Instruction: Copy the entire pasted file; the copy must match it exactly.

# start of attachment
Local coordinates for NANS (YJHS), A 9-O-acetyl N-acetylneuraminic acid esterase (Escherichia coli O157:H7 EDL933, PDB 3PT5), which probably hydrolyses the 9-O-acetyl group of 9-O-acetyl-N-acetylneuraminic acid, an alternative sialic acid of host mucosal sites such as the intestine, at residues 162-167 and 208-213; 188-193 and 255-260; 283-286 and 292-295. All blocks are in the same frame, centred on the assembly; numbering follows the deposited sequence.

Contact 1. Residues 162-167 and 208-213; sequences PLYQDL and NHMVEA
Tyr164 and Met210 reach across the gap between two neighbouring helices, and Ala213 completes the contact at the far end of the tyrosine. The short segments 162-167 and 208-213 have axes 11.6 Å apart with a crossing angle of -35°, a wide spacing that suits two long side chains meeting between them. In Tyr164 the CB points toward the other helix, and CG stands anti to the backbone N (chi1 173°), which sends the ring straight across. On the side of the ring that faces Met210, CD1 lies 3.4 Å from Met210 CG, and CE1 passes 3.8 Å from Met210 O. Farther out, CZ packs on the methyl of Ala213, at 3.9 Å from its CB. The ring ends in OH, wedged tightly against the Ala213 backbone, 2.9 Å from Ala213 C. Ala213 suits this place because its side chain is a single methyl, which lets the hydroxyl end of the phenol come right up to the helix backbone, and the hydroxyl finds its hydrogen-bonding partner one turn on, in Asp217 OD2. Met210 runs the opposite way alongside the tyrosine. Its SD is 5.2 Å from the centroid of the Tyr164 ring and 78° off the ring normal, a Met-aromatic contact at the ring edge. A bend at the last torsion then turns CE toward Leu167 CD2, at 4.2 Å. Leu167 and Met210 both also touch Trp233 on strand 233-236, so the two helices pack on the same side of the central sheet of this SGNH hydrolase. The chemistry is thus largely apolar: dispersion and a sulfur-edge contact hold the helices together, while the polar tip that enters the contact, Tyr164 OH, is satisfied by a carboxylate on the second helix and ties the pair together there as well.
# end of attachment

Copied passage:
Local coordinates for NANS (YJHS), A 9-O-acetyl N-acetylneuraminic acid esterase (Escherichia coli O157:H7 EDL933, PDB 3PT5), which probably hydrolyses the 9-O-acetyl group of 9-O-acetyl-N-acetylneuraminic acid, an alternative sialic acid of host mucosal sites such as the intestine, at residues 162-167 and 208-213; 188-193 and 255-260; 283-286 and 292-295. All blocks are in the same frame, centred on the assembly; numbering follows the deposited sequence.

Contact 1. Residues 162-167 and 208-213; sequences PLYQDL and NHMVEA
Tyr164 and Met210 reach across the gap between two neighbouring helices, and Ala213 completes the contact at the far end of the tyrosine. The short segments 162-167 and 208-213 have axes 11.6 Å apart with a crossing angle of -35°, a wide spacing that suits two long side chains meeting between them. In Tyr164 the CB points toward the other helix, and CG stands anti to the backbone N (chi1 173°), which sends the ring straight across. On the side of the ring that faces Met210, CD1 lies 3.4 Å from Met210 CG, and CE1 passes 3.8 Å from Met210 O. Farther out, CZ packs on the methyl of Ala213, at 3.9 Å from its CB. The ring ends in OH, wedged tightly against the Ala213 backbone, 2.9 Å from Ala213 C. Ala213 suits this place because its side chain is a single methyl, which lets the hydroxyl end of the phenol come right up to the helix backbone, and the hydroxyl finds its hydrogen-bonding partner one turn on, in Asp217 OD2. Met210 runs the opposite way alongside the tyrosine. Its SD is 5.2 Å from the centroid of the Tyr164 ring and 78° off the ring normal, a Met-aromatic contact at the ring edge. A bend at the last torsion then turns CE toward Leu167 CD2, at 4.2 Å. Leu167 and Met210 both also touch Trp233 on strand 233-236, so the two helices pack on the same side of the central sheet of this SGNH hydrolase. The chemistry is thus largely apolar: dispersion and a sulfur-edge contact hold the helices together, while the polar tip that enters the contact, Tyr164 OH, is satisfied by a carboxylate on the second helix and ties the pair together there as well.